Ranking the Los Angeles Dodgers' 5 Most Likely 2013 Batting Orders

Ian CasselberryMLB Lead WriterJanuary 15, 2013

Ranking the Los Angeles Dodgers' 5 Most Likely 2013 Batting Orders

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    Last season, the Los Angeles Dodgers scored 637 runs, ranking 25th out of 30 MLB teams.

    For the Dodgers to live up to expectations, compete for the NL West and contend for a World Series championship this season, they have to score more runs and give their outstanding pitching staff some support. 

    But with Adrian Gonzalez for a full season, rather than one month, the Dodgers will have another big bat to join Matt Kemp and Andre Ethier in the middle of the lineup. Hanley Ramirez will also be in Dodger Blue all year, providing another run-producing bat. 

    The team will also benefit from having Carl Crawford, who will likely bat near the top of the batting order and provide more production than any Dodgers left fielder did last year. 

    What is the ideal lineup for the Dodgers' new collection of offensive talent? How should manager Don Mattingly fill out his lineup card one through eight? Here are five suggestions for the best lineups the Dodgers could try during this upcoming season. 

1. A.J. Ellis Bats Leadoff

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    1. A.J. Ellis, C

    2. Carl Crawford, LF

    3. Adrian Gonzalez, 1B

    4. Matt Kemp, CF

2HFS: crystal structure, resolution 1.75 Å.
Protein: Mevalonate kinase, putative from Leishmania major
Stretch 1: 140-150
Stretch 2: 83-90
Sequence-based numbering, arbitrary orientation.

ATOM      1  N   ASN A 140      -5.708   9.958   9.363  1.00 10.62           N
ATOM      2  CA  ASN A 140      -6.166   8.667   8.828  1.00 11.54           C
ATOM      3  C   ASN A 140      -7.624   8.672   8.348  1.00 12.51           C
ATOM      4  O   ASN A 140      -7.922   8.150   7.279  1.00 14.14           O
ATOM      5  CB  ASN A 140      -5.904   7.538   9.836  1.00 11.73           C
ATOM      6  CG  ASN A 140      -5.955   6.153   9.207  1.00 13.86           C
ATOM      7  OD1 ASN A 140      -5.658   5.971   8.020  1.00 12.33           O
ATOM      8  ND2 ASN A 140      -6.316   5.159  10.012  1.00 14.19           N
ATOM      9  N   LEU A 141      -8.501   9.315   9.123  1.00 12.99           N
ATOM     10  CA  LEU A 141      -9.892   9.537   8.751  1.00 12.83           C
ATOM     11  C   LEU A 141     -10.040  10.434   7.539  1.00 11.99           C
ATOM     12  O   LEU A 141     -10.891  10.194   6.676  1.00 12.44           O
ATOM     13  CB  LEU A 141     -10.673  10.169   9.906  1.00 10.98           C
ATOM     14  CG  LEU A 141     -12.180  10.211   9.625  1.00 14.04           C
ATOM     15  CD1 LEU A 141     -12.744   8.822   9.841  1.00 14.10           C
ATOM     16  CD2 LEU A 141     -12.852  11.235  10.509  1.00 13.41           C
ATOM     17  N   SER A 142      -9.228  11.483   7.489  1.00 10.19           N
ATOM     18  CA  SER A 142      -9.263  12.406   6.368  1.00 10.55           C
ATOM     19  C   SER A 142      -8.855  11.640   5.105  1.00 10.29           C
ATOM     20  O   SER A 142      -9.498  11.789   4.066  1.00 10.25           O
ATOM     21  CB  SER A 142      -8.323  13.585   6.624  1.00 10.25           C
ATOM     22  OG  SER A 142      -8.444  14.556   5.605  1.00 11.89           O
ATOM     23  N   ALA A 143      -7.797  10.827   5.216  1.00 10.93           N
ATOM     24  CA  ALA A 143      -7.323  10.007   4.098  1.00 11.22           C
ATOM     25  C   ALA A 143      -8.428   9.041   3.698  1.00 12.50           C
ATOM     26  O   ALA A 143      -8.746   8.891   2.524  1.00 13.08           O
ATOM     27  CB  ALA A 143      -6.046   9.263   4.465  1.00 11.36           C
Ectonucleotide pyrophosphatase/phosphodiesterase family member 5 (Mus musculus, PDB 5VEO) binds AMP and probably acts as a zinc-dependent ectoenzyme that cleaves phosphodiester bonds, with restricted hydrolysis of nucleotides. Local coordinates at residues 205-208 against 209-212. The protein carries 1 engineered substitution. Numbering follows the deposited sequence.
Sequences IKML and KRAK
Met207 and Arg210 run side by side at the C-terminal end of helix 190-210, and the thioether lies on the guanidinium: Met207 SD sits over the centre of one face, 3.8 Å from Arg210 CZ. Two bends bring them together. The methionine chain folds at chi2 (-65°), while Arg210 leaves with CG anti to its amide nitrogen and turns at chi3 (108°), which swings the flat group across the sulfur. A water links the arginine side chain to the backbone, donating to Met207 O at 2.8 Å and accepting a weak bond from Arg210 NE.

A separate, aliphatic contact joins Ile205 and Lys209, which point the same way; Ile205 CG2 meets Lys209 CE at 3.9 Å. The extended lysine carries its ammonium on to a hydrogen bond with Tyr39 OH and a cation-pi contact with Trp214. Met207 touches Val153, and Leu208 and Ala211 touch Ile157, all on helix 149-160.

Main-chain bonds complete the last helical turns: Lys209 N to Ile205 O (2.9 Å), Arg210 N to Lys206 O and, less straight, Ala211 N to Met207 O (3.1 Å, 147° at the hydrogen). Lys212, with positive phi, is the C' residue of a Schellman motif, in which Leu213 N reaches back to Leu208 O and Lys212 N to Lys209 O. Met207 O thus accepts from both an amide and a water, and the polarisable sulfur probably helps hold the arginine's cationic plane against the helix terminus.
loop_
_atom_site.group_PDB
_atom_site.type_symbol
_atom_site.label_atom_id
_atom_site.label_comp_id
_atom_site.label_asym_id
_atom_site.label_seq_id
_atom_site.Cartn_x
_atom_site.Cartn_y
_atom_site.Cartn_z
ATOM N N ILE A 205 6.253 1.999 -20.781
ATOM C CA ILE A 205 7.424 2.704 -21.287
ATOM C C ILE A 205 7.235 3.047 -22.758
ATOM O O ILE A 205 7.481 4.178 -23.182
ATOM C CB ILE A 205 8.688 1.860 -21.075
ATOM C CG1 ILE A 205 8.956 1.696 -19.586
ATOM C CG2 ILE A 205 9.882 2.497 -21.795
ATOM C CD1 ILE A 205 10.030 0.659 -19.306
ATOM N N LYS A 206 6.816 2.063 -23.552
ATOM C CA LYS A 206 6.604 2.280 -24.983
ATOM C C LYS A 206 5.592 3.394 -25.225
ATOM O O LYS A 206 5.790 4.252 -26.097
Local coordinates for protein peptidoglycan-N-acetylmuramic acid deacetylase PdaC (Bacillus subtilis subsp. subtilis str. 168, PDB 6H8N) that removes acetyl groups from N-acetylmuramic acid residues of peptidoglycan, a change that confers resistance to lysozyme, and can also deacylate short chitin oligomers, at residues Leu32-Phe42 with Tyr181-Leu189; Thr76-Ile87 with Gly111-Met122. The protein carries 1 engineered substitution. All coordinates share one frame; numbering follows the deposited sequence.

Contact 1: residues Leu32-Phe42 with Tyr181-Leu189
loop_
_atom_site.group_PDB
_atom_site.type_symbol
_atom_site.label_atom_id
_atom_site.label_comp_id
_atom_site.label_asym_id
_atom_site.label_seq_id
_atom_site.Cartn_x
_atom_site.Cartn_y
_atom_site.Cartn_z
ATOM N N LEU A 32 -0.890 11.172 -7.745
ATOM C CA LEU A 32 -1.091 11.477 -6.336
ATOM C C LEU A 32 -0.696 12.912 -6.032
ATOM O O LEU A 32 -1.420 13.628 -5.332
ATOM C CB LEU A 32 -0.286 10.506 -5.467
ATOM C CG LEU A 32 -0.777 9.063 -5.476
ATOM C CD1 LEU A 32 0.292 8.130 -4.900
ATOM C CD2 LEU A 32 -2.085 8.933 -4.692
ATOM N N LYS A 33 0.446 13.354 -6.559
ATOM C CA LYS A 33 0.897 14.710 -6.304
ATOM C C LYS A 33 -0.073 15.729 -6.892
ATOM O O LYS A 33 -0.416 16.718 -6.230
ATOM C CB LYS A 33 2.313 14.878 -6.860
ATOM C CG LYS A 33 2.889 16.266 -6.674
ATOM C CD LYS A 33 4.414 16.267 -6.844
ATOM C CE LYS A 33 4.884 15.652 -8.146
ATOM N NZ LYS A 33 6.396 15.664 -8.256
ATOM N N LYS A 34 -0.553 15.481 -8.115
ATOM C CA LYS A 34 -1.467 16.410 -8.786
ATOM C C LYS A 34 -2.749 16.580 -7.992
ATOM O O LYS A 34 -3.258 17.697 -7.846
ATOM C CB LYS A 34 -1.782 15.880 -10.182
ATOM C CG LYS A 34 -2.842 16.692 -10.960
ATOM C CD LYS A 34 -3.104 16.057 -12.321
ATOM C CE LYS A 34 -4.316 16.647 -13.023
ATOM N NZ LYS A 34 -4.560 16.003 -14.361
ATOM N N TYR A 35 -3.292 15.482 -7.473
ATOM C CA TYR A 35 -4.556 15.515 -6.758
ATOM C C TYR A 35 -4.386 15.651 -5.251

5. Andre Ethier, RF

    6. Hanley Ramirez, SS

    7. Mark Ellis, 2B

    8. Luis Cruz, 3B

    9. Clayton Kershaw, P

     

    A.J. Ellis led the Dodgers with a .373 on-base percentage. That OBP also tied for the seventh-best in the National League.

    If the chief objective of a leadoff batter is to get on base, the Dodgers catcher is the best man for the job. Of course, it's likely that Ellis' OBP was so high because he frequently batted eighth. But why not see if he can set the table in front of the big bats in the Dodgers lineup?

    This would allow Carl Crawford to bat second, since he doesn't like batting leadoff and can be more of a run producer. Having Matt Kemp bat behind him should make sure he sees plenty of strikes, which could help turn him around. 

    The Dodgers would also have a left-right-left-right progression through the middle of their batting order, which makes it more difficult for opposing managers to find the right matchups with their relievers.

2. Carl Crawford Bats Leadoff

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    1. Carl Crawford, LF 

    2. Luis Cruz, 3B 

    3. Matt Kemp, CF

    4. Adrian Gonzalez, 1B

    5. Hanley Ramirez, SS

    6. Andre Ethier, RF

    7. Mark Ellis, 2B

    8. A.J. Ellis, C

    9. Clayton Kershaw, P

     

    Carl Crawford may not like batting leadoff, but he's probably the best guy for the job in the Dodgers lineup.

    He can get on base, has speed and brings some power to the top spot in the lineup. In other words, Crawford is everything the Dodgers didn't have in the leadoff role last season. This may be the primary reason general manager Ned Colletti acquired him.

    (Well, the Red Sox also wanted to unload Crawford's contract.)

    Luis Cruz had the highest batting average on the Dodgers roster besides Matt Kemp and Adrian Gonzalez. But those two have to hit in the middle of the lineup, where they can produce more runs.

    Cruz can move Crawford along the bases by making contact, helping put him in scoring position when the Dodgers' sluggers come to bat. 

3. Hanley Ramirez Bats Second

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    1. Carl Crawford, LF 

    2. Hanley Ramirez, SS 

    3. Adrian Gonzalez, 1B

    4. Matt Kemp, CF

    5. Andre Ethier, RF

    6. Luis Cruz, 3B